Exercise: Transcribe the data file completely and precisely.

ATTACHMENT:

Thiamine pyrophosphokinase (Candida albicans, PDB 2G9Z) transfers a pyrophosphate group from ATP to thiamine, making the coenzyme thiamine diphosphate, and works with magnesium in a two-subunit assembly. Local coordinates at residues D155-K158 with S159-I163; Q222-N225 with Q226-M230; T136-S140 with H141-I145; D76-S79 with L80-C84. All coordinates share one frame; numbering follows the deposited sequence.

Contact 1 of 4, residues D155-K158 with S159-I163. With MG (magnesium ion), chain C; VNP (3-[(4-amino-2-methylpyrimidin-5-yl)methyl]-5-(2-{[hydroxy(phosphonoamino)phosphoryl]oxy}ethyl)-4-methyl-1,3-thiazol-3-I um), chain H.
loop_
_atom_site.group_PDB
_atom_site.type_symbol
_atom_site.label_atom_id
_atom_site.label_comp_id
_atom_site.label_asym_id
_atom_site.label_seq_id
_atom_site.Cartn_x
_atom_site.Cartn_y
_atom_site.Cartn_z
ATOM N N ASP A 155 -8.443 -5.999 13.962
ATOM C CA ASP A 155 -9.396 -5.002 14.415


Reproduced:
Thiamine pyrophosphokinase (Candida albicans, PDB 2G9Z) transfers a pyrophosphate group from ATP to thiamine, making the coenzyme thiamine diphosphate, and works with magnesium in a two-subunit assembly. Local coordinates at residues D155-K158 with S159-I163; Q222-N225 with Q226-M230; T136-S140 with H141-I145; D76-S79 with L80-C84. All coordinates share one frame; numbering follows the deposited sequence.

Contact 1 of 4, residues D155-K158 with S159-I163. With MG (magnesium ion), chain C; VNP (3-[(4-amino-2-methylpyrimidin-5-yl)methyl]-5-(2-{[hydroxy(phosphonoamino)phosphoryl]oxy}ethyl)-4-methyl-1,3-thiazol-3-I um), chain H.
loop_
_atom_site.group_PDB
_atom_site.type_symbol
_atom_site.label_atom_id
_atom_site.label_comp_id
_atom_site.label_asym_id
_atom_site.label_seq_id
_atom_site.Cartn_x
_atom_site.Cartn_y
_atom_site.Cartn_z
ATOM N N ASP A 155 -8.443 -5.999 13.962
ATOM C CA ASP A 155 -9.396 -5.002 14.415